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2008 Grants - Reinhardt
Enhancing Life Quality for Residents with End-Stage Dementia and Families
Joann Reinhardt, Ph.D.
The Jewish Home and Hospital for the Aged
New York, New York
2008 Investigator-Initiated Research Grant
The chronic and progressive physical and cognitive decline of people with end-stage dementia means that their families must regularly make treatment decisions, such as whether to hospitalize their loved one or give them a feeding tube, without adequate knowledge or support. Many nursing homes routinely use technology to keep people with advanced dementia alive, even though much literature recommends not doing so. Research is needed to document the positive effects of optimal end-of-life care for people with dementia and their families.
Joann Reinhardt, Ph.D., and colleagues will conduct a six-month study of palliative care for people with end-stage dementia in nursing homes. Palliative care is an interdisciplinary approach that maximizes the physical and psychosocial comfort of the person with dementia and their family, with care being tailored for each specific case.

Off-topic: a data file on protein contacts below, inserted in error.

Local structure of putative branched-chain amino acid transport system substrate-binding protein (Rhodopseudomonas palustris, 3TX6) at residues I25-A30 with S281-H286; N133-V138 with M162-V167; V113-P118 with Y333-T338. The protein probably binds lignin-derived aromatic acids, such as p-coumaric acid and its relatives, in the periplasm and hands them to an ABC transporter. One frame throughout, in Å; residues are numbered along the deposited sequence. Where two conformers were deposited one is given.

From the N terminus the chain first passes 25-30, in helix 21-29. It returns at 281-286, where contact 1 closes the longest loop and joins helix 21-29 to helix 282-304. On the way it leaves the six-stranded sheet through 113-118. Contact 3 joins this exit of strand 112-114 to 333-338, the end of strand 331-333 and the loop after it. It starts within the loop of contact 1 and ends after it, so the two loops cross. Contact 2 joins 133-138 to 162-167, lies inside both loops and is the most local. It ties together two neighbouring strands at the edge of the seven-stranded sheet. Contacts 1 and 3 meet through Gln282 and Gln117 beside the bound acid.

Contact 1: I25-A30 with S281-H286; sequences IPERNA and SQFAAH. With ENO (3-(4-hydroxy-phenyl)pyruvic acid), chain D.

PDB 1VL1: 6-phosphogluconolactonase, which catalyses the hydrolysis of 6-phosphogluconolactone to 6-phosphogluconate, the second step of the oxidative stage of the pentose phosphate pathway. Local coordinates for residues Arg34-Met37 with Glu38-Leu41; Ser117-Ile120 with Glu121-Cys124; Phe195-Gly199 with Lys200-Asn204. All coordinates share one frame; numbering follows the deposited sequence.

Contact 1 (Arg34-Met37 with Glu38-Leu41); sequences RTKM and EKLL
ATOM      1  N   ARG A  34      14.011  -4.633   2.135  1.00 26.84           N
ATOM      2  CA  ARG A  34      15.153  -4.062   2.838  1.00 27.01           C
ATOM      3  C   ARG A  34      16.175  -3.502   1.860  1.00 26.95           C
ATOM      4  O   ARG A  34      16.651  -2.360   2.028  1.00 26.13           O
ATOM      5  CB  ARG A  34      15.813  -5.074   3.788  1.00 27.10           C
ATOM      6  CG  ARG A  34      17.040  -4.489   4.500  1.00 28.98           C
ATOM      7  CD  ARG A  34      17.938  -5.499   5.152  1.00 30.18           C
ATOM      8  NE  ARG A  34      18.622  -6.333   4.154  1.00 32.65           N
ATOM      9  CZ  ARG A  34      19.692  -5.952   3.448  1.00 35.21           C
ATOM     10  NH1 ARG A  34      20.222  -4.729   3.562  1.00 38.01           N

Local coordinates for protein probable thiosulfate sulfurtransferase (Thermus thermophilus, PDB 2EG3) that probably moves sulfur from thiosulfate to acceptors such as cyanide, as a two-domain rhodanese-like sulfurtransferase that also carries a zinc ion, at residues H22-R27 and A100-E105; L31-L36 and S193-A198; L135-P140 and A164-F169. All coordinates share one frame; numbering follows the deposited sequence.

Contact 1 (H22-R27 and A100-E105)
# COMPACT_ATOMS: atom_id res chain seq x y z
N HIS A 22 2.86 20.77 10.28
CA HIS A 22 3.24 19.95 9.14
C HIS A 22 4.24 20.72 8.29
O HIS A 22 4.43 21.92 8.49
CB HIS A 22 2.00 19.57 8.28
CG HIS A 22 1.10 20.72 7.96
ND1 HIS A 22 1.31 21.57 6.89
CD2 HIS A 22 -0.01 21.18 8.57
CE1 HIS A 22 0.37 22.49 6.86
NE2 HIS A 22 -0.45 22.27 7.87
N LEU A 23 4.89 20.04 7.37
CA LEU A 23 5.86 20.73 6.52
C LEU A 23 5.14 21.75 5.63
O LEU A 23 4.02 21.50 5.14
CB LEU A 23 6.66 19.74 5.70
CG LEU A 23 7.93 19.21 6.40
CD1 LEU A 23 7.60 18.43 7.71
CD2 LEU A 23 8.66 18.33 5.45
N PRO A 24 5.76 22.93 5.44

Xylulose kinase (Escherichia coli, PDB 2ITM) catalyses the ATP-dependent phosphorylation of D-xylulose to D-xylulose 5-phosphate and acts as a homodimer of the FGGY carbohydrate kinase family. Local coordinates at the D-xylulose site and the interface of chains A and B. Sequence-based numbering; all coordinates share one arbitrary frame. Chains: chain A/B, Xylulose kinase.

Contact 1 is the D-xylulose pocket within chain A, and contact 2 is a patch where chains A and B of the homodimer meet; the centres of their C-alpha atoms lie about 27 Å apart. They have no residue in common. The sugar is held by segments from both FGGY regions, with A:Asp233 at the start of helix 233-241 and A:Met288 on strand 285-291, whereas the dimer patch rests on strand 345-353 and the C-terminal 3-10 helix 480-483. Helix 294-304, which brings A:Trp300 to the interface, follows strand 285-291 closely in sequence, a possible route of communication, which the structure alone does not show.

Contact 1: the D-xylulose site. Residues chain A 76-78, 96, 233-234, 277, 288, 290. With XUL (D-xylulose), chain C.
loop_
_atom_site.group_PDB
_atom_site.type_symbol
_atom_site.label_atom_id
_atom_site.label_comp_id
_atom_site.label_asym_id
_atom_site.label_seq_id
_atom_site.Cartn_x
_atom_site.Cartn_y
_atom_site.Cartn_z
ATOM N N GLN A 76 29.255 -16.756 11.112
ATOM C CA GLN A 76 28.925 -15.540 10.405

A palliative care team will consult with the family and friends of the person with dementia to determine their goals for care and to offer support. A second group of people will receive regular care, though they will receive an increased amount of social contact with staff to control for any benefit from the greater interaction with staff that the palliative care group receives. Researchers will interview family members three times during the study and will have access to the person with dementia's medical records.
The researchers expect that the palliative care group will report that their relative with dementia had better control of symptoms and received fewer burdensome treatments than the control group. They also expect that the family themselves will report greater satisfaction with their relative's care and less depressive symptoms compared to the other group's family.